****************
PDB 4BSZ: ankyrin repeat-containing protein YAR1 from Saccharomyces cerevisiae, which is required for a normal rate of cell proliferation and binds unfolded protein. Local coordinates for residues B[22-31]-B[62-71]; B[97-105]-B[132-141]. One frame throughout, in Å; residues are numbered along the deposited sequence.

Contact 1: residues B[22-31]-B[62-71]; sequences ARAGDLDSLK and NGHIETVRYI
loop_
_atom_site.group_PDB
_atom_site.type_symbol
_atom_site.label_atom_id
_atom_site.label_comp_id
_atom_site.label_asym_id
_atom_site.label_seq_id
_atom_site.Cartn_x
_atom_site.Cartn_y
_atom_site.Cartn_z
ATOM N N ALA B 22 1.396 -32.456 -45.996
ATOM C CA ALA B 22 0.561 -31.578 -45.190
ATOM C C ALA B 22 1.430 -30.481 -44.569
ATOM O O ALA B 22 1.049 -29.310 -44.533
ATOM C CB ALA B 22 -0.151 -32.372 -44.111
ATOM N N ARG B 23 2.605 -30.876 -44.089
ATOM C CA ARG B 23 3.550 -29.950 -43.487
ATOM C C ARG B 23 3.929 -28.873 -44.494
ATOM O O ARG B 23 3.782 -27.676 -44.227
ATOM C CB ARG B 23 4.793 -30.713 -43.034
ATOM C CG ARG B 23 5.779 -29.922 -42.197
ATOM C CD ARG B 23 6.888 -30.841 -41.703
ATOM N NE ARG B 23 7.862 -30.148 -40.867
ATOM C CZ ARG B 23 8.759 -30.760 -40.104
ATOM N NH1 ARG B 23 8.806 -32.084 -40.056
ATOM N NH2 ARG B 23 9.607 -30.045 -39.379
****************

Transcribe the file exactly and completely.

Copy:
PDB 4BSZ: ankyrin repeat-containing protein YAR1 from Saccharomyces cerevisiae, which is required for a normal rate of cell proliferation and binds unfolded protein. Local coordinates for residues B[22-31]-B[62-71]; B[97-105]-B[132-141]. One frame throughout, in Å; residues are numbered along the deposited sequence.

Contact 1: residues B[22-31]-B[62-71]; sequences ARAGDLDSLK and NGHIETVRYI
loop_
_atom_site.group_PDB
_atom_site.type_symbol
_atom_site.label_atom_id
_atom_site.label_comp_id
_atom_site.label_asym_id
_atom_site.label_seq_id
_atom_site.Cartn_x
_atom_site.Cartn_y
_atom_site.Cartn_z
ATOM N N ALA B 22 1.396 -32.456 -45.996
ATOM C CA ALA B 22 0.561 -31.578 -45.190
ATOM C C ALA B 22 1.430 -30.481 -44.569
ATOM O O ALA B 22 1.049 -29.310 -44.533
ATOM C CB ALA B 22 -0.151 -32.372 -44.111
ATOM N N ARG B 23 2.605 -30.876 -44.089
ATOM C CA ARG B 23 3.550 -29.950 -43.487
ATOM C C ARG B 23 3.929 -28.873 -44.494
ATOM O O ARG B 23 3.782 -27.676 -44.227
ATOM C CB ARG B 23 4.793 -30.713 -43.034
ATOM C CG ARG B 23 5.779 -29.922 -42.197
ATOM C CD ARG B 23 6.888 -30.841 -41.703
ATOM N NE ARG B 23 7.862 -30.148 -40.867
ATOM C CZ ARG B 23 8.759 -30.760 -40.104
ATOM N NH1 ARG B 23 8.806 -32.084 -40.056
ATOM N NH2 ARG B 23 9.607 -30.045 -39.379